View Article: PubMed Central - PubMed

ABSTRACT

The development of wearable chemical sensors is receiving a great deal of attention in view of non-invasive and continuous monitoring of physiological parameters in healthcare applications. This paper describes the development of a fully textile, wearable chemical sensor based on an organic electrochemical transistor (OECT) entirely made of conductive polymer (PEDOT:PSS). The active polymer patterns are deposited into the fabric by screen printing processes, thus allowing the device to actually “disappear” into it. We demonstrate the reliability of the proposed textile OECTs as a platform for developing chemical sensors capable to detect in real-time various redox active molecules (adrenaline, dopamine and ascorbic acid), by assessing their performance in two different experimental contexts: i) ideal operation conditions (i.e. totally dipped in an electrolyte solution); ii) real-life operation conditions (i.e. by sequentially adding few drops of electrolyte solution onto only one side of the textile sensor). The OECTs response has also been measured in artificial sweat, assessing how these sensors can be reliably used for the detection of biomarkers in body fluids. Finally, the very low operating potentials (<1 V) and absorbed power (~10−4 W) make the here described textile OECTs very appealing for portable and wearable applications.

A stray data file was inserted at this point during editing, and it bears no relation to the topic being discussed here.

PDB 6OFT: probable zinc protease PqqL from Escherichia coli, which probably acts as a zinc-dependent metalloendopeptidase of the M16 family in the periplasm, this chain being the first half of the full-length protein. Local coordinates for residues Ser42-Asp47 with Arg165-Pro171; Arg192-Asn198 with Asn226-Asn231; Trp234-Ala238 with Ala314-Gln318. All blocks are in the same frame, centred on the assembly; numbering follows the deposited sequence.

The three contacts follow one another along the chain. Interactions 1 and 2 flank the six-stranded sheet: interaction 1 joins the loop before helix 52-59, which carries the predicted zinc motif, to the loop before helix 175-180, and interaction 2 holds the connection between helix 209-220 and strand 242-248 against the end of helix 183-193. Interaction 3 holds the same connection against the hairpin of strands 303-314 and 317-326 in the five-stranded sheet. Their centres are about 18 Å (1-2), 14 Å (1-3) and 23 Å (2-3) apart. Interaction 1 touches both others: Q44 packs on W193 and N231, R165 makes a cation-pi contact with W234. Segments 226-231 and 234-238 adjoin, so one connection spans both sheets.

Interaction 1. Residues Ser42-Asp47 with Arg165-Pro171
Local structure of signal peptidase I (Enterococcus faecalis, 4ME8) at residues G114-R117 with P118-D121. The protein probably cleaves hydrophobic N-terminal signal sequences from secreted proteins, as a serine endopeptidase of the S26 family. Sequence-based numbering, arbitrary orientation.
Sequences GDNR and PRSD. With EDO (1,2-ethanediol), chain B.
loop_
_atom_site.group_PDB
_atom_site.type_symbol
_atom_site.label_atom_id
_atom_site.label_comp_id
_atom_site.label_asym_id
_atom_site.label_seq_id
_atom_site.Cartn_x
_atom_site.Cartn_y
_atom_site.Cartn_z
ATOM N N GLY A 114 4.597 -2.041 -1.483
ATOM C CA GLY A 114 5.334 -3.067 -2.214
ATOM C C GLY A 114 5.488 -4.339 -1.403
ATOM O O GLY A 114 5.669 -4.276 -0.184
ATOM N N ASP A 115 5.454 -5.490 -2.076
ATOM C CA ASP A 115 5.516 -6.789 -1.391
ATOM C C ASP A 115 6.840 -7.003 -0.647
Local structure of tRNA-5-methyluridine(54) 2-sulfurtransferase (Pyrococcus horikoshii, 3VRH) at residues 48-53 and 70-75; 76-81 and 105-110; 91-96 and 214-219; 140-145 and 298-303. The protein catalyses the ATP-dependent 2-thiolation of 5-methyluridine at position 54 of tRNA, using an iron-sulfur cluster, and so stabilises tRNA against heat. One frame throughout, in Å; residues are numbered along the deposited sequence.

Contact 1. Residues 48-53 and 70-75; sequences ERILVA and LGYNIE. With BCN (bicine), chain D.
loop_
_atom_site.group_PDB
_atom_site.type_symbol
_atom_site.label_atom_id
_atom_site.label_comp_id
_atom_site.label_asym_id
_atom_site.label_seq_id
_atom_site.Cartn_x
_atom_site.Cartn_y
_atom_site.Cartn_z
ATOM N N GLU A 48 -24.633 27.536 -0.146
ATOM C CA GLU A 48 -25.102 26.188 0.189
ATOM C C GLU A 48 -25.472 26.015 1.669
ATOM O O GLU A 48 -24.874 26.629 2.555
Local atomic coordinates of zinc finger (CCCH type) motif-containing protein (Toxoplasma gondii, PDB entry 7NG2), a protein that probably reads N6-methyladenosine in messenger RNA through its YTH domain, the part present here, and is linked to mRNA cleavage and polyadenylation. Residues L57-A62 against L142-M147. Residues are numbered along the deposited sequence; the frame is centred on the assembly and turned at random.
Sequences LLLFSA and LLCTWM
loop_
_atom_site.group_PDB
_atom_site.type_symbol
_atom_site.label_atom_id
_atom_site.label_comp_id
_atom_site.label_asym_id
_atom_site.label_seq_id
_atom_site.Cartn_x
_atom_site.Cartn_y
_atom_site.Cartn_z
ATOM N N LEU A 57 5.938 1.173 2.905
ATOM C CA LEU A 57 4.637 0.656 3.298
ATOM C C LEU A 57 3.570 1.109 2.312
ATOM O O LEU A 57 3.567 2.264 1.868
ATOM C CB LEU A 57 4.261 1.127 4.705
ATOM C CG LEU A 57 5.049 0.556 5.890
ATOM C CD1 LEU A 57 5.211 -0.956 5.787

No MeSH data available.


Related in: MedlinePlus